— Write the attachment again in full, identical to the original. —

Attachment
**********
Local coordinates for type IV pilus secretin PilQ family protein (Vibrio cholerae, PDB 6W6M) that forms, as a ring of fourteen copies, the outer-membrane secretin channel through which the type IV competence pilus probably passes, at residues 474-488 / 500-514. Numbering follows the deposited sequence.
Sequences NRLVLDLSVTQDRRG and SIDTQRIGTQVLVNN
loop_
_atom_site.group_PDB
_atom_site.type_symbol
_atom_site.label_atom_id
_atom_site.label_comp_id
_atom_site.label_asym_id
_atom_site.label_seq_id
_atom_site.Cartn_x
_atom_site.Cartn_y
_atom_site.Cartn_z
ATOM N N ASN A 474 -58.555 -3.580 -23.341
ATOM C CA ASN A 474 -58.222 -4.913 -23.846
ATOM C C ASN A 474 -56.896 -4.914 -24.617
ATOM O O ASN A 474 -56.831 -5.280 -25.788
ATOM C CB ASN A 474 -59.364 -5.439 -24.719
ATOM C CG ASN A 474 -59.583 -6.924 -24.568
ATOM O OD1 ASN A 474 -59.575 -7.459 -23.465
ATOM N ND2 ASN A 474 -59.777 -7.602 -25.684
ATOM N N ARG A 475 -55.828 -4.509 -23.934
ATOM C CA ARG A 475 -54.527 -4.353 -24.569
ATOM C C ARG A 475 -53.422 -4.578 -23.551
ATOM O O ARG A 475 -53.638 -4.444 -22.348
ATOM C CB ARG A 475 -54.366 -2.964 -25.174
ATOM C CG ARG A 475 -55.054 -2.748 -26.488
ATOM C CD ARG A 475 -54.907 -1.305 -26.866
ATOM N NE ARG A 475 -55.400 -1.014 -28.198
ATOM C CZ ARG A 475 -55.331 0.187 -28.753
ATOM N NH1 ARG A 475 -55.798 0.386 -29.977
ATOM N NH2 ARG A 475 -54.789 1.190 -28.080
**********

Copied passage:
Local coordinates for type IV pilus secretin PilQ family protein (Vibrio cholerae, PDB 6W6M) that forms, as a ring of fourteen copies, the outer-membrane secretin channel through which the type IV competence pilus probably passes, at residues 474-488 / 500-514. Numbering follows the deposited sequence.
Sequences NRLVLDLSVTQDRRG and SIDTQRIGTQVLVNN
loop_
_atom_site.group_PDB
_atom_site.type_symbol
_atom_site.label_atom_id
_atom_site.label_comp_id
_atom_site.label_asym_id
_atom_site.label_seq_id
_atom_site.Cartn_x
_atom_site.Cartn_y
_atom_site.Cartn_z
ATOM N N ASN A 474 -58.555 -3.580 -23.341
ATOM C CA ASN A 474 -58.222 -4.913 -23.846
ATOM C C ASN A 474 -56.896 -4.914 -24.617
ATOM O O ASN A 474 -56.831 -5.280 -25.788
ATOM C CB ASN A 474 -59.364 -5.439 -24.719
ATOM C CG ASN A 474 -59.583 -6.924 -24.568
ATOM O OD1 ASN A 474 -59.575 -7.459 -23.465
ATOM N ND2 ASN A 474 -59.777 -7.602 -25.684
ATOM N N ARG A 475 -55.828 -4.509 -23.934
ATOM C CA ARG A 475 -54.527 -4.353 -24.569
ATOM C C ARG A 475 -53.422 -4.578 -23.551
ATOM O O ARG A 475 -53.638 -4.444 -22.348
ATOM C CB ARG A 475 -54.366 -2.964 -25.174
ATOM C CG ARG A 475 -55.054 -2.748 -26.488
ATOM C CD ARG A 475 -54.907 -1.305 -26.866
ATOM N NE ARG A 475 -55.400 -1.014 -28.198
ATOM C CZ ARG A 475 -55.331 0.187 -28.753
ATOM N NH1 ARG A 475 -55.798 0.386 -29.977
ATOM N NH2 ARG A 475 -54.789 1.190 -28.080